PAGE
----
Ga. False Alarms Cost Big Money

DEKALB COUNTY, Ga. --

Channel 2 Action News has discovered DeKalb County has missed out at least $500,000 from residents who are not paying fines when their home or business alarms go off accidentally.

For more than a year, the county has failed to bill anyone for having too many false alarms.

These violations are also wasting valuable time and resources for the police and fire departments.

Most Georgia counties, including DeKalb, have rules in place to collect fees from residents who have too many false police and fire calls that tie up resources.

Officials told Channel 2 Action News Investigative Reporter Jodie Fleischer that in 2009 more than 79,000, or 97 percent of calls to the police and fire departments were false alarms. Residents in DeKalb can have four false alarms before they are charged by the county.

For more than a year, DeKalb has not collected a dime from violators due to a computer glitch. Fleischer discovered DeKalb has had trouble making citizens pay for fines in the past, as well. She learned the county has billed, but failed to collect approximately $496,000 over the past five years. With the way the current law is written, there is no way for the county to force residents to pay up.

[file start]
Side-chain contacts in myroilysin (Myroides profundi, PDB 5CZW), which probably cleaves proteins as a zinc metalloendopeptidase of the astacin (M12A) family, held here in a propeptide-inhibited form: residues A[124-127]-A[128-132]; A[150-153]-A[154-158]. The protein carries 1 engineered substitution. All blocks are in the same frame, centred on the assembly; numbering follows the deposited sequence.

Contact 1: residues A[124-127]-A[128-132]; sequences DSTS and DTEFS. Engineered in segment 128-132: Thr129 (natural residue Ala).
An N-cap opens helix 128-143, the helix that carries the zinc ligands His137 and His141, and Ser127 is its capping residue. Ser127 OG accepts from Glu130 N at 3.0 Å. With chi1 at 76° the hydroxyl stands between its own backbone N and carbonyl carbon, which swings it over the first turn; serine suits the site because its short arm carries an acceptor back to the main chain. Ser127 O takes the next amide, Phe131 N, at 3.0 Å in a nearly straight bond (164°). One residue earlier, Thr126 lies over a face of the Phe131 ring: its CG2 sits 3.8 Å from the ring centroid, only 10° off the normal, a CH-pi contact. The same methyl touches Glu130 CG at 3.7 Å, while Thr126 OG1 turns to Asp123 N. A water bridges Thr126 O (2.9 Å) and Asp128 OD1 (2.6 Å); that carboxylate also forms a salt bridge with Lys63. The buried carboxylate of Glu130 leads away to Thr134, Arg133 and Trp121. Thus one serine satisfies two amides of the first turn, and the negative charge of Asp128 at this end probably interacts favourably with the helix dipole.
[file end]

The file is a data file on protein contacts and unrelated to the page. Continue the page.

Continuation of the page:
DeKalb County told Fleischer it has approved a $90,000 software program to fix the computer problem, in this year's budget. Officials are studying whether they need to toughen their rules about how much they charge and how often, as well.

Jeff Wiggs is a DeKalb officer and president of their Fraternal Order of Police Lodge. He told Fleischer with the county looking at massive budget cuts, it's a shame to leave hundreds of thousands of dollars uncollected. Precious police and fire resources are being wasted too, said Wiggs.

"The time getting there, walking around sometimes waiting on a key holder to get there check the inside of the building, so we're talking about tieing up an officer 15 to 30 minutes on each alarm call, said Wiggs.

MORE DETAILS:Statement on False Alarms by Public Safety Director William Z. Miller

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